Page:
I’m just not convinced the ROVAL is any more of a wild card than any other race left this season. 

Racing at the front of the field at road courses has been largely subdued, even amid the chaos of Indianapolis Motor Speedway, which will likely leave many playoff contenders in a conservative points-racing mode. And the ROVAL is one of the few facilities that saw a full Next Gen test in 2021, giving teams a better chance at understanding how the new 18-inch Goodyears might handle the loads (even if, according to No. 4 crew chief Rodney Childers, all the teams will push beyond the limit of recommended specs).  

But I’ve long since given up trying to predict what will happen in the 2022 NASCAR Cup Series season. It could just as easily be the opposite. 

Not related to ‘Dega, but with the news today that [AJ] Allmendinger is returning to Cup [with Kaulig Racing], a) do you think it’s a good move, and b) how well do you see him performing next season? — The Spotters Stand, YouTube

If there’s one thing we’ve learned from the 2022 racing silly season, it’s to not say a driver will be at a certain team until we’ve heard it from both parties … and maybe not even then.

So, while The Athletic and other publications have reported that AJ Allmendinger is likely to return to the Cup Series full time in 2023 driving Kaulig Racing’s No. 16 Chevrolet, I’m not yet willing to say it’s any more than a rumor, at least until the much-anticipated driver announcement on Oct. 5.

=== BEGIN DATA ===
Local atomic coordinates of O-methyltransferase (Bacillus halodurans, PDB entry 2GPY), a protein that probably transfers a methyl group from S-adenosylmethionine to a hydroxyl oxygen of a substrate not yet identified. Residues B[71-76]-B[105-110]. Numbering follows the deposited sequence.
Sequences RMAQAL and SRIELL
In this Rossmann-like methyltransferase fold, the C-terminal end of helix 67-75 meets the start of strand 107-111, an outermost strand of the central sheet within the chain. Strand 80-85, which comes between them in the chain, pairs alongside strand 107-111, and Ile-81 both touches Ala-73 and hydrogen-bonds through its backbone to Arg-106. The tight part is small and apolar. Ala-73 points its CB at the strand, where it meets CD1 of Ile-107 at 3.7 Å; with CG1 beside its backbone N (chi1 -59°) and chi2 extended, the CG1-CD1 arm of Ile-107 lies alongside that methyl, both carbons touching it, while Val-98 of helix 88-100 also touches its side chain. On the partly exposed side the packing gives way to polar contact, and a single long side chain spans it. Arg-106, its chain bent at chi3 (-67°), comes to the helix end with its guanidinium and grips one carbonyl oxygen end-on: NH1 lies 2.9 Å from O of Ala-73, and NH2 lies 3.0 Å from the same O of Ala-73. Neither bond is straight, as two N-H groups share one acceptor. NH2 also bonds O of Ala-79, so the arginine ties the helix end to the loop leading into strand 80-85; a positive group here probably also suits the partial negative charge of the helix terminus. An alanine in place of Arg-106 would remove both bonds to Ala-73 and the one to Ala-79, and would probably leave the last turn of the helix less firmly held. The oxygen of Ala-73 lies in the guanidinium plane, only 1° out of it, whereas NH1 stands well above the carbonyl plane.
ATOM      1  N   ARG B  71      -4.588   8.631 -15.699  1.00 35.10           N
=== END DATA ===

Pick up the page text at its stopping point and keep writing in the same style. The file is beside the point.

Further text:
That being said, I’ve addressed Allmendinger’s prospects of a Cup Series return in this column before, and with an announcement likely on the horizon, it’s a perfect time to revisit the question.

See also
NASCAR Mailbox: Why Is Nobody Talking About AJ Allmendinger?

I concluded in July that teams weren’t considering Allmendinger because he’s an experienced hand, and that doesn’t fit the image that teams from 23XI Racing to Richard Childress Racing to RFK Racing want to present to the world as organizations aimed toward the future. 

However, Matt Kaulig’s approach to NASCAR team ownership isn’t about selling his team as the future of the sport. He’s guided by just two words:

Trophy hunting. 

When Allmendinger dropped to a part-time Xfinity Series campaign after being released from JTG Daugherty Racing before 2019, I don’t know if anyone expected the then-37-year-old Californian to emerge as one of the stars of a NASCAR series marketed for its role in developing young talent.